Sustainable competitiveness of firms and regions


The four fields of research at the core of the LBS research agenda are motivated by the main economic challenges of our time and informed by the concept of competitiveness. We understand competitiveness in a wider sense as the ability to create welfare and in a narrow sense as sustainable productivity growth with the constraint subject to a socially desirable level of employment. Yet firms have to sell their goods and services in internationally competitive markets which, together with the mobility of production factors, lead to locational competition between regions.

Globalization, technological change, climate change and migration are the main factors that shape our current economic system. Of course, these challenges are of relevance for managers and policy makers alike. We aim to analyse the causes, effects and strategic responses to the challenges at the firm and the regional level through the perspective of competitiveness.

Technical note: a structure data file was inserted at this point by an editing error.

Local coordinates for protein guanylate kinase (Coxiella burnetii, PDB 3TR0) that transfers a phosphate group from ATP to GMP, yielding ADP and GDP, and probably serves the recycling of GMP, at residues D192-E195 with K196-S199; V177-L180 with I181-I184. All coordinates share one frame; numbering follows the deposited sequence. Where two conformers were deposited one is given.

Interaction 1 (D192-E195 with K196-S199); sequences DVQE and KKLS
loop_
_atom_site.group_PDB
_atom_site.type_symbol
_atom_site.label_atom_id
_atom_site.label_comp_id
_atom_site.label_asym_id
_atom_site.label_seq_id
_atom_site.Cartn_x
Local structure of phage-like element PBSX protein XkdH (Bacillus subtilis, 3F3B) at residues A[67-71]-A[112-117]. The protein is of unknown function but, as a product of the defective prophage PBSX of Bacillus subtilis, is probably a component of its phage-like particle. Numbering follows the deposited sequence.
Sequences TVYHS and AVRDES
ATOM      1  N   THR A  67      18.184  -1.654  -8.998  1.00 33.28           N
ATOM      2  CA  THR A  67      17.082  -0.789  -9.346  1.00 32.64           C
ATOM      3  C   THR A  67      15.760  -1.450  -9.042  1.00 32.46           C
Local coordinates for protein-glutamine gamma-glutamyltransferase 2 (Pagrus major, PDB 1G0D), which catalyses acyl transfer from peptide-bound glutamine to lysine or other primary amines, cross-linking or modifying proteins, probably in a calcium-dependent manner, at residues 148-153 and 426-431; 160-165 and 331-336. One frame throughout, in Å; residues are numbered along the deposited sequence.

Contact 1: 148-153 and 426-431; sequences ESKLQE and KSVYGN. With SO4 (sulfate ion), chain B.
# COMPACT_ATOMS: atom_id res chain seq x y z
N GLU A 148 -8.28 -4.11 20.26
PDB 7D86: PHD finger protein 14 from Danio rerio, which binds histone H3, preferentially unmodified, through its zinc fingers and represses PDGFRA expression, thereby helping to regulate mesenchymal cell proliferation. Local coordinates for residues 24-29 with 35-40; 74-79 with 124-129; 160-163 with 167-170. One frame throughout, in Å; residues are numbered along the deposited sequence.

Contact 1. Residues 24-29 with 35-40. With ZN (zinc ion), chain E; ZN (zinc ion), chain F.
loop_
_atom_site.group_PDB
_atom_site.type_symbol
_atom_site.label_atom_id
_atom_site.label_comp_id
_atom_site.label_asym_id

Our overall goal is to deliver excellent research that informs the decision-making of policy makers, entrepreneurs and managers in Vienna and Austria in a way that leads to sustainable and shared welfare creation. Additionally, research should be aligned and connected with our teaching activities so that students at the LBS can learn and profit from ongoing research projects. Research at the LBS strives for academic excellence. It is contextualised and applied in nature and motivated by the economic problems of our time.


An affiliate member of the Harvard MOC Network, LBS engages in spreading the seminal scholarship of Professor Michael E. Porter and the Institute for Strategy and Competitiveness at Harvard Business School by means of teaching, applied research, and local outreach. The Institute for Competitiveness (IoC) at LBS serves as the hub of LBS’s competitiveness-related activities.


In addition to the following four fields of research, the LBS engages in applied contract research within the wider context of applied empirical economics and business administration.

  • Global Value Chains
  • Innovation and industrial policy
  • Green Growth
  • Migration and diversity